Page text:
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Posted at 9:51 AM ET, 01/13/2011

Apple iOS 4.3 has built-in personal hotspot feature

By Hayley Tsukayama

One of the most intriguing tidbits about the Apple iOS 4.3 beta that dropped on Wednesday is that the mobile hotspot feature Verizon announced for its iPhones on Tuesday is actually built into Apple's newest mobile operating system.

That means that, in theory, all iPhones could work as mobile hotspots.

CNN reported that AT&T, which was the iPhone's exclusive carrier until this week, is bringing mobile hotspot capability to some of its Android phones.

An AT&T spokesman Faster Forward contacted yesterday would not comment on rumors this week that all iPhones would be getting the feature.

The folks at Boy Genius Report have a great breakdown of some new features available for developers.

By Hayley Tsukayama  | January 13, 2011; 9:51 AM ET
Categories:  Apple, Gadgets, Mobile  
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Next: Now that there's a Verizon iPhone, is Sprint next?

Comments

I think that this "feature" is going to highlight an inherent limitation with CDMA networks - no voice and data at the same time. Verizon users could have a hotspot set up for data, but then there won't be any phone calls (and vice versa).

Posted by: satyric | January 13, 2011 10:42 AM | Report abuse

Like AT&T didn't have enough problems. Now they have to decide to compete with VZW and open up the coming hotspot capability for iPhone users, or not and try to protect what's left of their network integrity. Tough choice.

Posted by: realworld51 | January 13, 2011 11:02 AM | Report abuse

This functionality for Verizon won't be worth anything until the next gen iphone (hopefully this summer) that works on Verizons existing 4G network. It is simply pointless on a 3G cdma network.

Posted by: Nosh1 | January 13, 2011 11:46 AM | Report abuse

This may be a silly question....

So does this mean that I can use the hotspot to hook up my gaming console, TV, laptop, etc., to the internet?

If so, does it use my phone minutes or "data plan", or both? Or, and this seems unlikely, does the mere fact the phone receives a signal on allow one to use the hotspot?

Posted by: ered1 | January 13, 2011 12:23 PM | Report abuse

Verizon already has a "hotspot" feature on the Droid, however to use it legitly requires purchasing an additional $20 per month data feature, on top of the mandatory $29 data plan. There may be a way to work around that by "rooting" the phone, which also gives the user a lot of other benefits (like deleting some Verizon bloatware). However, Verizon and Motorola oppose rooting and say it voids the warranty (at least if the phone is rooted when brought in for service). If iPhone users get a hotspot feature at no additional charge, I think other smartphone users have a right to deluge Verizon with complaints.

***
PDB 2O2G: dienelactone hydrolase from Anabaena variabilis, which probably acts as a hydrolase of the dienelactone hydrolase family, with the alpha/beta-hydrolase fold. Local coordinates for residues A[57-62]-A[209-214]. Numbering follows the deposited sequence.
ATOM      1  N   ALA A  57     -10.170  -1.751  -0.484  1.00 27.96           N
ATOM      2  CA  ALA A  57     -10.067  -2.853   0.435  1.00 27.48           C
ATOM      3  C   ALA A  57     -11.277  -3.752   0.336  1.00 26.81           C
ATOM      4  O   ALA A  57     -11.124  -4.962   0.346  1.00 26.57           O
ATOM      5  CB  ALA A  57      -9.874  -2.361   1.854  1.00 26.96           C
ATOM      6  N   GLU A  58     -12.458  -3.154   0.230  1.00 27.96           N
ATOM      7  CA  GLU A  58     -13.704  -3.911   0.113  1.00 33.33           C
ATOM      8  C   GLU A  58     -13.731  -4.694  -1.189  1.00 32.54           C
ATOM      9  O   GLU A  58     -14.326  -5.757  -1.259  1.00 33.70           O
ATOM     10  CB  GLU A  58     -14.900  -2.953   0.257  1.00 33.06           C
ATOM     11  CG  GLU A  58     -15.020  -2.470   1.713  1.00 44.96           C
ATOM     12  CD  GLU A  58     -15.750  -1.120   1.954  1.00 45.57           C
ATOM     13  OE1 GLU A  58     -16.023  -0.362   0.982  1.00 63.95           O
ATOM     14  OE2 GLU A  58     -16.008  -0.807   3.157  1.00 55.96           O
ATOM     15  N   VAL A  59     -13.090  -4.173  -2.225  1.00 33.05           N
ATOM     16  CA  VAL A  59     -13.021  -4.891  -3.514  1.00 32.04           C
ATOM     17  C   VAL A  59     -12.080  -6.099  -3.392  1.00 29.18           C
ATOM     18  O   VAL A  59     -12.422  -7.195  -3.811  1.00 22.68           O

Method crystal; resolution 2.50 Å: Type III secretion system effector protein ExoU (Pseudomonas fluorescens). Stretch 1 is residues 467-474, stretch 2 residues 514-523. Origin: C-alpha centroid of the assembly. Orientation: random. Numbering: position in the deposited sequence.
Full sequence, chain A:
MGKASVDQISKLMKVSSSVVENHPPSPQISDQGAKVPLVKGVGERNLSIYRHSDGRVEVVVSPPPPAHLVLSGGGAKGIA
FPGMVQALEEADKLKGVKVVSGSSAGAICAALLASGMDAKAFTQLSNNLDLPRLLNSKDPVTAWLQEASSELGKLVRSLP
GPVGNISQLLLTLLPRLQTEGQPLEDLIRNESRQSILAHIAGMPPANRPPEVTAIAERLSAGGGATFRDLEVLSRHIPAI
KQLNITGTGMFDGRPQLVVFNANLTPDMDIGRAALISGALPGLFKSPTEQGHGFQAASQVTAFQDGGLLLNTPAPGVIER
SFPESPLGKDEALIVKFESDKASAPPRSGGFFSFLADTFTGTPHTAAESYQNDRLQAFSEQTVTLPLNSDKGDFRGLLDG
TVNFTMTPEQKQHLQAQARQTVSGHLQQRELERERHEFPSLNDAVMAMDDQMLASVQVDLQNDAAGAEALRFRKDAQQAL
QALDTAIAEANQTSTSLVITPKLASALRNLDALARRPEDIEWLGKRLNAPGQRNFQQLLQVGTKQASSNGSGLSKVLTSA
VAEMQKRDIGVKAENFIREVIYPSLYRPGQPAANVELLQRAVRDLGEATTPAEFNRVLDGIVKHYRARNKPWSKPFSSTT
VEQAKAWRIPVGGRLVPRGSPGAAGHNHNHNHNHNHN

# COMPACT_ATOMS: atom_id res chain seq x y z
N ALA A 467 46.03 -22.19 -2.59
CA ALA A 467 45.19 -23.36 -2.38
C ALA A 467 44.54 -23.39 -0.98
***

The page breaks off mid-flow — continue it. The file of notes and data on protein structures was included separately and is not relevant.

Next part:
Posted by: southVAHmptn | January 13, 2011 1:30 PM | Report abuse

@ered1- I am currently on Verizon using the Palm Pixie that has the free mobile hot spot feature. It certainly has it's perks and it's drawbacks, and i'm sure the same will be true for the iPhone's mobile hotspot feature.

You can connect all of those devices you mentioned (i have done so in the past) but not as a primary source of internet, and definitely not all at once if you are doing any downloading/streaming. For example, any sort of streaming content will really cost you over time since Verizon puts a 5GB/month cap on the "free" feature.

While the convenience of being able to connect a laptop from anywhere is great the biggest downfall is that if you are connected, and you receive a call (whether you answer it or not) the connection gets dropped. Plus, it'll completely drain your battery...however, this is certainly something that could be improved with the iPhone's battery life and capacity.

Overall, I do love the feature, but keep a close watch on my monthly usage.

Posted by: molg87 | January 13, 2011 1:33 PM | Report abuse

Because of the issues other commenters described - additional cost for tethering and the 5GB limit - it is wiser to purchase and use a personal hotspot device with unlimited data. Mine is the Clear iSpot. I pay $25 per month to connect to any iOS device, including streaming to my Apple TV.

Posted by: query0 | January 13, 2011 10:21 PM | Report abuse

I'm using my iPhone to connect my laptop to the internet--though it has to be attached by the cable. I'm avoiding most streaming video and so on, though, because ATT has a 2gb/month limit--after that it's ten bucks per extra gig, and I use several per month. What this means is that if Verizon will give me 5gb/month it will immediately save me $360/year, a sufficient incentive for me to break my ATT contract about sixty seconds after I can get a Verizon iPhone. Is anyone at ATT paying attention to this?

Posted by: scientist1 | January 15, 2011 12:20 AM | Report abuse

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